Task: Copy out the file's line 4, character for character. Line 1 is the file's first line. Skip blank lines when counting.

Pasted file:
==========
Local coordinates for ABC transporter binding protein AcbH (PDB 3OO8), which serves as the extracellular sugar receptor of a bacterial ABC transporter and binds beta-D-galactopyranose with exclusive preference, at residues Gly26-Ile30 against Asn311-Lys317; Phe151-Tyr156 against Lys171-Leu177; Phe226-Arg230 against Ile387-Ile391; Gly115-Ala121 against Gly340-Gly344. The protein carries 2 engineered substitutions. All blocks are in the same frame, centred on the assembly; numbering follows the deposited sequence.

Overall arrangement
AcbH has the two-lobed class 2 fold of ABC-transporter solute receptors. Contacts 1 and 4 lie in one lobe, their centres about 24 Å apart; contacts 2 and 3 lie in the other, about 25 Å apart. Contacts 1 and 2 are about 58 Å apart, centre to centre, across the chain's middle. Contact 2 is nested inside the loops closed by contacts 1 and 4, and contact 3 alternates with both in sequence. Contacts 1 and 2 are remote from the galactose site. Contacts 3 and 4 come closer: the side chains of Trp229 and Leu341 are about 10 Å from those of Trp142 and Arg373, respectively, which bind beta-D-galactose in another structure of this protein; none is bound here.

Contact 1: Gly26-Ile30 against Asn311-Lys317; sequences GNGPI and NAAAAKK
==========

Contact 1: Gly26-Ile30 against Asn311-Lys317; sequences GNGPI and NAAAAKK